ufw allow in on eth0 to 192.168.1.255 # Local broadcast

# Alternatively, accept everything coming in on eth0
# If you do this one, you don't need the lines above
ufw allow in on eth0

# Setup the default rules - deny inbound and routed, permit outbound
ufw default deny incoming 
ufw default deny routed
ufw default allow outgoing

# Prevent inbound IPv6 to the network
# Also, log any drops so we can spot them if we have an issue
ufw route deny log from ::/0 to 2001:db8:123d:abc::/64

# Permit outbound IPv6 from the network
ufw route allow from 2001:db8:123d:abc::/64

# Start the firewall!
ufw enable

# Check the policy
ufw status verbose
ufw status numbered

Most of the documentation I found suggested running radvd for IPv6 address allocation. This basically just allocates on a random basis, and, as far as I can make out, each renewal gives the host a new IPv6 address. To make that work, I performed apt-get update && apt-get install radvd -y and then created this file as /etc/radvd.conf. If all you want is a floating IP address with no static assignment – this will do it…

interface eth0
{
    AdvSendAdvert on;
    MinRtrAdvInterval 3;
    MaxRtrAdvInterval 10;
    prefix 2001:db8:123d:abc::/64
    {
        AdvOnLink on;
        AdvAutonomous on;
    };
   route ::/0 {
   };
};

However, this doesn’t give me the ability to statically assign IPv6 addresses to hosts. I found that a different IPv6 allocation method will do static addressing, based on your MAC address called SLAAC (note there are some privacy issues with this, but I’m OK with them for now…) In this mode assuming the prefix as before – 2001:db8:123d:abc:: and a MAC address of de:ad:be:ef:01:23, your IPv6 address will be something like: 2001:db8:123d:abc:dead:beff:feef:0123and this will be repeatably so – because you’re unlikely to change your MAC address (hopefully!!).

This SLAAC allocation mode is available in DNSMasq, which I’ve consumed before (in a Pi-Hole). To use this, I installed DNSMasq with apt-get update && apt-get install dnsmasq -y and then configured it as follows:

interface=eth0
listen-address=127.0.0.1
# DHCPv6 - Hurricane Electric Resolver and Google's
dhcp-option=option6:dns-server,[2001:470:20::2],[2001:4860:4860::8888]
# IPv6 DHCP scope
dhcp-range=2001:db8:123d:abc::, slaac

I decided to move from using my router as a DHCP server, to using this same host, so expanded that config as follows, based on several posts, but mostly centred around the MAN page (I’m happy to have this DNSMasq config improved if you’ve got any suggestions ;) )

# Stuff for DNS resolution
domain-needed
bogus-priv
no-resolv
filterwin2k
expand-hosts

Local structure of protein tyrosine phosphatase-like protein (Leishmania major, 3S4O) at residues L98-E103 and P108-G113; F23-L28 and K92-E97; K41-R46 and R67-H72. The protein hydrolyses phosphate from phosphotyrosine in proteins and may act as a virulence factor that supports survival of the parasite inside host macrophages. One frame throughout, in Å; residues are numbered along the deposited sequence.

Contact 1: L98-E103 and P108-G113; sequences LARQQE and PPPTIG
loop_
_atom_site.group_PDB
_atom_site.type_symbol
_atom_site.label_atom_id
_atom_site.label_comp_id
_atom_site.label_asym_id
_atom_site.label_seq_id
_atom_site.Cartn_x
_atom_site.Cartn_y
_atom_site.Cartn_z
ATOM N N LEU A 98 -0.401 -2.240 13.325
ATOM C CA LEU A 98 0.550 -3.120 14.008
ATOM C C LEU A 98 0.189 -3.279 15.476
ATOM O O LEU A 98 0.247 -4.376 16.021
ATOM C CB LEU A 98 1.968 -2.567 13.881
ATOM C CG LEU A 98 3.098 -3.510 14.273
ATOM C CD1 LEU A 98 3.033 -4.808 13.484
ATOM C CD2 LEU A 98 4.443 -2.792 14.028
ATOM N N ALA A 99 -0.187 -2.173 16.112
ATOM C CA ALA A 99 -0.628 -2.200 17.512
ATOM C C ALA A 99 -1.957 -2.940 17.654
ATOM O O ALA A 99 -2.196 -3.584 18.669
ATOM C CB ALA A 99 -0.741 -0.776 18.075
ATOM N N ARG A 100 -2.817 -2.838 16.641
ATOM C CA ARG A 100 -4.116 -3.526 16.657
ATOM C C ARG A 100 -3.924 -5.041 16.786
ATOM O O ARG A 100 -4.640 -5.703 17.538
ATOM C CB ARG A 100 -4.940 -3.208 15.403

domain=localnet
local=/localnet/
log-queries

# Global options
interface=eth0
listen-address=127.0.0.1

# Set these hosts as the DNS server for your network
# Hurricane Electric and Google
dhcp-option=option6:dns-server,[2001:470:20::2],2001:4860:4860::8888]

# My DNS servers are:
server=1.1.1.1                # Cloudflare's DNS server
server=8.8.8.8                # Google's DNS server

# IPv4 DHCP scope
dhcp-range=192.168.1.10,192.168.1.210,12h
# IPv6 DHCP scope
dhcp-range=2001:db8:123d:abc::, slaac

# Record the DHCP leases here
dhcp-leasefile=/run/dnsmasq/dhcp-lease

# DHCPv4 Router
dhcp-option=3,192.168.1.254

So, that’s what I’m doing now! Hope it helps you!

Late edit (2019-01-22): In issue 129 of the “Awesome Self Hosted Newsletter“, I found a post called “My New Years Resolution: Learn IPv6“… which uses a pfSense box and a Hurricane Electric tunnel too. Fab!

Header image is “www.GetIPv6.info decal” by “Phil Wolff” on Flickr and is released under a CC-BY-SA license. Used with thanks!

"Zenith Z-19 Terminal" from ajmexico on Flickr

Some things I learned this week while coding extensions to Ansible!

If you follow any of the content I post around the internet, you might have seen me asking questions about trying to get data out of azure_rm_*_facts into something that’s usable. I can’t go into why I needed that data yet (it’s a little project I’m working on), but the upshot is that trying to manipulate data using “set_fact” with jinja is *doable* but *messy*. In the end, I decided to hand it all off to a new ansible module I’m writing. So, here are the things I learned about this.

  1. There’s lots more documentation about writing a module (a plugin that let’s you do stuff) than there is about writing filters (things that change text inline) or lookups (things that let you search other data stores). In the end, while I could have spent the time to figure out how better to write a filter or a lookup, it actually makes more sense in my context to hand a module all my data, and say “Parse this” and register the result than it would have done to have the playbook constantly check whether things were in other things. I still might have to do that, but… you know, for now, I’ve got the bits I want! :)